In this blog post I would like to write about a book that I haven’t as yet read.
The book is Peak: Secrets from the New Science of Expertise by Anders Ericsson and Robert Pool. Ericsson is a researcher and a scholar who has devoted his career to answering the question – What’s the best way to get good at a skill?
I’ll be reading the book soon but from what I gather from blogs and reviews is that the book makes a case for mastering the fundamentals one at a time. The task of mastering the basics is made easier – in fact made possible – by having mental representations of each of the basic skills. So, for example, if you are learning martial arts you need to repeat the basics over and over, one at a time, until you have mastered them. And when you have gained the necessary expertise you develop a feel for the skill that you have learned. Then you can go ahead and add another slightly more advanced skill which will take you forward. Rinse and repeat until you have become a master.
This is a very dry and concise summary of what I have gathered from my online research. But the book is acclaimed as being truly ground breaking. I will quote from a blog post in the website – rationaldharma.com
This style of hyper-effective training is called deliberate practice, and it applies just as well to meditation as any other skill. Apart from saving you literally thousands of hours of time of ineffective practice, a good understanding of its principles will allow you to see real, fast, fun, and extremely encouraging progress in your practice.
This information is an extraordinary gift. A clear scientific understanding of how to build expertise has not been available for the whole of human history up until now. Those extraordinary musicians, Olympians, and other heroic experts who came before us were merely those vanishing minority who, by chance or good intuition, kept to the principles of deliberate practice. These principles are now well understood and available for our use. Real meditative expertise is within the grasp of everybody who understands and applies these principles, and this blog is intended to give you an applicable understanding of them.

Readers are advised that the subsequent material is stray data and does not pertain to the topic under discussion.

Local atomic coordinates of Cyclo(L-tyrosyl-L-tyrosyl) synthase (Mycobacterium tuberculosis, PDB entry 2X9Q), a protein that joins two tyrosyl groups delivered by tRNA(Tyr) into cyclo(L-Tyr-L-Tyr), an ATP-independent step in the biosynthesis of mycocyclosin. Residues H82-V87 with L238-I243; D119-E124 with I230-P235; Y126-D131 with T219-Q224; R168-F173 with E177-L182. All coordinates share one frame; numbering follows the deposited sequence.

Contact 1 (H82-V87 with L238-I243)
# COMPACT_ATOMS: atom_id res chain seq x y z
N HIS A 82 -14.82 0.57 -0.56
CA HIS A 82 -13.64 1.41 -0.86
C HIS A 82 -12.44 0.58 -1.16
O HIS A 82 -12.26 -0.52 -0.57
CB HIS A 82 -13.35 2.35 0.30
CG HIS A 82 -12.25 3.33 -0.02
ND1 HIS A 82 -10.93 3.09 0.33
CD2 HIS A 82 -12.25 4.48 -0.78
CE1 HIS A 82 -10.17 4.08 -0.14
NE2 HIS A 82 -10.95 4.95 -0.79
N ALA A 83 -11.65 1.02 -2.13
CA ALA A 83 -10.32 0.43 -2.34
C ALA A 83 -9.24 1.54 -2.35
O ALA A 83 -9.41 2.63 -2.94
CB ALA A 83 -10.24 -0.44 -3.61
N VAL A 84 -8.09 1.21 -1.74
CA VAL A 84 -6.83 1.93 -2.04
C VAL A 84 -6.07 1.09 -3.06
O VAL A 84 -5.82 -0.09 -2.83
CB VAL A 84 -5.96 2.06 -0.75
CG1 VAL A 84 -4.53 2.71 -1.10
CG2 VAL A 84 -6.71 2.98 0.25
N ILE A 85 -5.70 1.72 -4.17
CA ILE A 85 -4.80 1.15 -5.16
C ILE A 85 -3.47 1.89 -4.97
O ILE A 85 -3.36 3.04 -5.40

As you may have guessed, the reason I why I researched the subject was that I have not progressed in my meditation practice.
I have been meditating – with some amount of sincerity at least – for the past so many years – but I haven’t made any progress. The above blog mentions that this is not uncommon and that many meditation masters themselves are unable to guide such students in a fruitful way. But the principles of Peak can be applied I should be able to master meditation now by making the necessary changes.
These principles are applicable to any skill – learning music, boxing, martial arts, taxidermy – anything at all. Parents, educators, trainers, coaches or anybody at all who is either wanting to learn or teach a difficult art or profession can apply the principles of this book with profit.
I’ll end this post with a quote from the blurb at Amazon.in
Anders Ericsson has made a career studying chess champions, violin virtuosos, star athletes, and memory mavens. Peak distils three decades of myth-shattering research into a powerful learning strategy that is fundamentally different from the way people traditionally think about acquiring new abilities. Whether you want to stand out at work, improve your athletic or musical performance, or help your child achieve academic goals, Ericsson’s revolutionary methods will show you how to improve at almost any skill that matters to you.
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